Going Viral

In early January, the Chinese Government recognized that Wuhan had become the epicentre of the COVID-19 epidemic. It responded to this public health crisis with a well publicized effort to construct, in ten days, two massive hospitals for a total of 2,500 patients, using prefabricated modular rooms. The purpose of the project was threefold: to isolate those infected with the virus, to provide opportunities for treatment, and to convince a skeptical world that the government was on top of the situation.

Watching the effort to provide the citizens of Wuhan with instant hospitals brought to mind a large-format, handsomely illustrated catalogue that was published 125 years ago by the Danish-German firm Christoph & Unmack. I had discovered a copy of Transportabeles Baracken-Lazareth für 200 Kranke (Portable Hut Hospital for 200 Patients) in the Berlin State Library while researching the history of the barrack-hut. The catalogue presented a Red Cross-approved, prefabricated, demountable emergency hospital, for use in war or during epidemics, in four coloured lithographs captioned in German, French, English, Russian, Danish, and Ottoman-Turkish. The pictures gave the potential purchaser—most likely a national Red Cross organization, a public health department, or the medical service of a national army—an opportunity to immediately assess and comprehend the hutted hospital as a tool that might do some good in the world.

A sick ward for 20 patients (in summer) and 17 patients (in winter). The winter capacity was smaller because of the need to accommodate two stoves. The folding field beds were produced by the Karl Schulz company in Berlin, and were standard issue in Prussian Army hospitals. Courtesy Berlin State Library and Robert Jan van Pelt

The origin of Christoph & Unmack’s hutted hospital went back to the American Civil War (1861-65), when groups of women volunteers, inspired by the example of Florence Nightingale in the Crimean War (1853-56), pushed for the creation of a system of comprehensive care of the wounded. Surgeon-General William A. Hammond and Philadelphia architect John McArthur, Jr. conceived of standardized military hospitals to be assembled out of identical wooden barrack-huts (or “pavilions”) made from dimensional lumber, each holding sixty patients. In short order, the Union built 202 such hospitals with 136,894 beds.

Before the Civil War, army hospitals had been many times more lethal than the battlefield because of the prevalence of typhus, typhoid, cholera and dysentery. In Hammond’s hutted hospitals, army surgeons were able to control the spread of infectious diseases, reducing the mortality of admitted patients to eight percent—with the majority of those dying from battle wounds.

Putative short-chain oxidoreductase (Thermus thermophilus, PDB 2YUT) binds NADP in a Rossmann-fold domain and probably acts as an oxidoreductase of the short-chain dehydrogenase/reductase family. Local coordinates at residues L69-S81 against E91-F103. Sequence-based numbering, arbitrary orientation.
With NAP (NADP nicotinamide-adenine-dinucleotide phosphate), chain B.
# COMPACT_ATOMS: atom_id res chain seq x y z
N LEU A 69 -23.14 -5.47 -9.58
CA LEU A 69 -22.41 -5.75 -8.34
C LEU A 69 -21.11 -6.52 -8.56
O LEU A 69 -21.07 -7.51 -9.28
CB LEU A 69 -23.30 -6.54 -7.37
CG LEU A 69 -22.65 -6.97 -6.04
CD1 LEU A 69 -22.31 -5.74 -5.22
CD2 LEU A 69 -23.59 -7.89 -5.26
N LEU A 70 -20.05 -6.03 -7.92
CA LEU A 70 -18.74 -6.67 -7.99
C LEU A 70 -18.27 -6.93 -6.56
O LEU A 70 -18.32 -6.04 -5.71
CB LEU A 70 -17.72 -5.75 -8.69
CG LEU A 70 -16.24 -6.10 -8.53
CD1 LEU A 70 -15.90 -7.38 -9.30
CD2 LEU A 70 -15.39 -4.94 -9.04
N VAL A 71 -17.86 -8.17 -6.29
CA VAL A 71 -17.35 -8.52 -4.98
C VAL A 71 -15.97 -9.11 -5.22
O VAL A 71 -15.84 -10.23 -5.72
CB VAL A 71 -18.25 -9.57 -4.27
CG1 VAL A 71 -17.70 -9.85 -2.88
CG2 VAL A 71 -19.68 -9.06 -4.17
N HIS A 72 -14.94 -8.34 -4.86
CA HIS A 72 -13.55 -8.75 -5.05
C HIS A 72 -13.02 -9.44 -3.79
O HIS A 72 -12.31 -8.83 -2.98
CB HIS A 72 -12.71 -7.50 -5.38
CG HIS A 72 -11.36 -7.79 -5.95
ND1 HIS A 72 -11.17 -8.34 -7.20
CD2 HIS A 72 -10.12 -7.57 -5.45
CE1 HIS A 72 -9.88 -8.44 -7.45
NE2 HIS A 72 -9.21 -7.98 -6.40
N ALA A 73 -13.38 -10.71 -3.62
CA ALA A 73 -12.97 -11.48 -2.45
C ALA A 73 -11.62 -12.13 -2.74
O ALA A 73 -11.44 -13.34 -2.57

While war raged in America, delegates of sixteen “civilized powers” reached an agreement to create an international network of relief organizations coordinated by the International Committee of the Red Cross (ICRC). The Red Cross made a first public presentation of its aims and tools at the Universal Exhibition in Paris in 1867, where it included models of Hammond’s hospitals and its pavilions.

In 1885, the ICRC initiated a high-profile design competition for a lightweight standard hut for twelve patients to be produced as a kit: to be rapidly assembled by unskilled labour, and to function either as a stand-alone unit or as part of a larger emergency hospital. German Empress and Prussian Queen Augusta—who was a great admirer and friend of Nightingale, and who had been instrumental in creating many women-run relief organizations—sponsored the competition. Contestants were encouraged to submit a full-size prototype, to be exhibited at the International Exposition in Antwerp that year.

A single Doecker Hut contains an operation room, pharmacy and hospital management office. The prefabricated, portable hospitals were developed in 1885, and used around the world, including in the First World War. In America, they were marketed for managing epidemics in the wake of the 1892 typhus fever outbreak in New York. Courtesy Berlin State Library and Robert Jan van Pelt

Danish furniture makers Christian Ferdinand Christoph and Christian Rudolf Unmack submitted two prototypes of a hybrid between a tent and a hut developed by Captain (ret.) Johan Gerhard Clemens Døcker. The filttelt (felt-tent) consisted of rectangular frames that were covered with lightweight, waterproof, easily disinfected sheets of felt, pressed on a base of canvas and impregnated with linseed-oil. The assembly could be clipped together by a system of rabbeting, screw fastenings, and clamps. The two submissions were supported by a thorough engineering report on the thermal behavior of the felt-tents during earlier trials at a Danish military base. Both shelters earned a gold medal.